To go to Graceland, is therefore to experience modern divinity. This is the key problem for BAG. It is not Memphis. It is not even gospel. Yet the pilgrimage required for BAG’s sometimes four thousand visitors in a day (an attendant tells me Saturdays are mental) relies on a carefully-honed machine that emanates not from Elvis, but from Priscilla, who co-founded Elvis Presley Enterprises (EPE) in 1982. Despite their divorce in 1973, the surviving Presleys opened Graceland to the public exactly forty years ago to the day of my writing this review on the bus home. Untangling the vertiginous career of a teenaged singer who paid four dollars to cut a record at Sun Records in 1953, dedicated to his mother, and who died not quite a quarter of a century later in 1977 as the highest selling solo musical artist of all time, is mind-boggling in its complexity. From Hollywood to Las Vegas, via conscription into the US Army, Elvis was always a marketing juggernaut. But it is the contemporary iteration of the undying Elvis that is most fascinating. Elvis on record is the arch-promiscuity of reproducible, cheap media like 45s and 33s (one framed record on display celebrates the two-billionth Elvis record pressed at RCA, ‘Moody Blue’ in 1977, which is clearly a massive over-exaggeration). The undead Elvis, programmed by Priscilla, simply plonks his red 1960 MG convertible into the centre of a gallery (which eager pilgrims can’t resist attempting to touch) and, just like that, he is in the room with us right now.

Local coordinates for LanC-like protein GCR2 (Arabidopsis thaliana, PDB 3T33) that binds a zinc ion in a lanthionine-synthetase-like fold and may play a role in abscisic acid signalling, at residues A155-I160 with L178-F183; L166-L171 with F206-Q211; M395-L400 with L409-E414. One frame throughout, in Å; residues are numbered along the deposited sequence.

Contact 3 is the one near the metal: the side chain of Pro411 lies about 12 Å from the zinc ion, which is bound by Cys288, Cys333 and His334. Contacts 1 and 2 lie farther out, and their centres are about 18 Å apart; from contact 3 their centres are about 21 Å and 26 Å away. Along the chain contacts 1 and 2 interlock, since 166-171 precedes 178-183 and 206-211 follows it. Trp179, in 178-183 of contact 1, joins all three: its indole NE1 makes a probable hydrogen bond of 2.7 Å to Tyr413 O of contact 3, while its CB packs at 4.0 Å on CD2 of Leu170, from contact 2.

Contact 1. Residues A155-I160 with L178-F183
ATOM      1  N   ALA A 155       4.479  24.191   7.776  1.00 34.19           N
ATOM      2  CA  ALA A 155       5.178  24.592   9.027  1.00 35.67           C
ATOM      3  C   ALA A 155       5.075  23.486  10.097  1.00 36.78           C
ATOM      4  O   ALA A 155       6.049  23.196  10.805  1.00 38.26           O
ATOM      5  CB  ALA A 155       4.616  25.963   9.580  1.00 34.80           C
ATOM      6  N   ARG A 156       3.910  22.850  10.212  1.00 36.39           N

The show itself is replete with set-designed daises and vitrines that use the museum form to divide the eight galleries up into narrative chapters such as Hayride to Hollywood, or ‘68 Special. The installation is fully integrated, the aural relentlessly interacting with the visual to immerse viewers entirely within the Elvis universe. So much is familiar to me, without feeling like I have consciously seen any of it before, that it is hard not to feel crushed by the weight of such a magnetic star, or do I mean a black hole? Post World War II US-aesthetics are so fucking weird. It is like gaping at a carnival ride but from within, and one that you’re never allowed to get off.